LINACY — Raising pumpkins is a growing pursuit for Tom Dudka.
Despite limited land, Dudka has started growing gourds that are hard to ignore. He placed fourth recently at a pumpkin contest in Windsor with his entry that weighed 1,080 pounds. The largest one was from the Windsor area and weighed 1,700 pounds.
Dudka was one of two Pictou County pumpkin growers at the event. Fraser Murray from Caribou entered a 524-pounder for his first competition
“He’s very serious about it,” Dudka said.
Dudka is displaying the pumpkin at the Aberdeen Sobeys store and has encouraged people to autograph it.
“I want to get 1,080 names on it,” he said.
Dudka has been growing pumpkins for 15 years, while mixing different soils and applying seaweed to enrich the ground for them to grow ever larger.
“We’re getting the soil right, so they’re growing bigger and better,” he said.
He credits local gardening authority Terry Megeney for helping him to improve the soil.
He is also grateful to Marinus Verhagen for supplying the heavy equipment to transport the pumpkins.
Dudka actually had a bigger pumpkin this year than the one he entered. It weighed 1,240 pounds but developed a soft spot on the bottom of it.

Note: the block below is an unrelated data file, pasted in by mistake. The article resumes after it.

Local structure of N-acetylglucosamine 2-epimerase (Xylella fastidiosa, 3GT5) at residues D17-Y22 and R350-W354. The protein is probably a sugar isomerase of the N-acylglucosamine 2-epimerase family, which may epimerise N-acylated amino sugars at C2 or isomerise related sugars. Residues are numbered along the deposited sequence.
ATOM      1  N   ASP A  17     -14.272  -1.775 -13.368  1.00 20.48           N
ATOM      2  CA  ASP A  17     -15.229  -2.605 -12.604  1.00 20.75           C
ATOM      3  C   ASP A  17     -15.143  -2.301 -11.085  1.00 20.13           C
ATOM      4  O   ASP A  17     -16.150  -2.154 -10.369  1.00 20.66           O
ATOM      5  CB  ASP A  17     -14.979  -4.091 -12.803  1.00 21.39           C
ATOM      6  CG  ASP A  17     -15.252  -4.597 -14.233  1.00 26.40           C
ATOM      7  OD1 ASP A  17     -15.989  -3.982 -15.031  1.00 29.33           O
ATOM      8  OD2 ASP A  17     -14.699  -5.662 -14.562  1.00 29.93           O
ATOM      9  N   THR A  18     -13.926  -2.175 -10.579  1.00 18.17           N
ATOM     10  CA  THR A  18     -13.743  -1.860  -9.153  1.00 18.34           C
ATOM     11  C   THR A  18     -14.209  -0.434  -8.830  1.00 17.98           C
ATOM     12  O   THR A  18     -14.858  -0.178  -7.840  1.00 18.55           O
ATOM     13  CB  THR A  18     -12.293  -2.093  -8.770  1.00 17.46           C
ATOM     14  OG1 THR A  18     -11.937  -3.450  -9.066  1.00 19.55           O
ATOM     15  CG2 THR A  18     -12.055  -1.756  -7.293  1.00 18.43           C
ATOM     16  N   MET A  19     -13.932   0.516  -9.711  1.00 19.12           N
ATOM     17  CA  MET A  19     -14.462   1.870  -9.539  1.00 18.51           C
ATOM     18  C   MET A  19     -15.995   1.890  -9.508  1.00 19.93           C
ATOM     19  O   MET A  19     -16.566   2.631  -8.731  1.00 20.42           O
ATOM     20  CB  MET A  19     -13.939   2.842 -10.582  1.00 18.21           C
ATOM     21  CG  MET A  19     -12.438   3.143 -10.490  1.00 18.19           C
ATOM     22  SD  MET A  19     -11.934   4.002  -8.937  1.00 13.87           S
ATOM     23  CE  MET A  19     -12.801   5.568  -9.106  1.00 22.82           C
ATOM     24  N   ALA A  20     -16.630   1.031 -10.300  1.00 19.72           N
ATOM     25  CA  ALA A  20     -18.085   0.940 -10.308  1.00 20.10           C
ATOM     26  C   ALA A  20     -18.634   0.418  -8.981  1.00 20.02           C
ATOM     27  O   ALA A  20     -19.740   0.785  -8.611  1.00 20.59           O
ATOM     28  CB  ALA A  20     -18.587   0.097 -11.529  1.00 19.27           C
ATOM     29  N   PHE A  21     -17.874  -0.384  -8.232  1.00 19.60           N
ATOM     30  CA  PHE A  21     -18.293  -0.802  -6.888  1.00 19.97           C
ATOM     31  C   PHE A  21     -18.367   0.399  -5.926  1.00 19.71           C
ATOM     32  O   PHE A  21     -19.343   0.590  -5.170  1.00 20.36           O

That can happen if a stone starts piercing the skin and allowing moisture to enter the gourd, which disqualifies them from competitions.
That’s an incentive to make sure the ground is flat, and the pumpkins’ root systems are buried.
Once the pumpkins reach a certain size, each one can require 150 gallons of water a day.
“This is the first year I had three big ones,” he said. “The other one weighed 900 pounds, so that’s 450 gallons of water a day.”
Dudka scours the world for suitable seeds to grow giant pumpkins.
“The seeds have good genealogy — you need that,” he said. “I trade seeds world-wide. I talk to all the growers. We exchange ideas about what soil, seed or pure fertilizer to use.”
For all the joy of growing big pumpkins, it’s hard work, he said.
“You start in April and you’re done in October,” he said. “You’ve got to love it.”
Dudka doesn’t stop at growing big pumpkins on his quarter-acre property. He grew a 10-pound cucumber and a 37-pound cabbage this year.
“I’d grow everything if I had the land, but I don’t,” he said.
The hefty pumpkin will remain at Sobeys until after Halloween and will be cut up so that Dudka can collect the seeds and share them with others to encourage more giant pumpkin growers.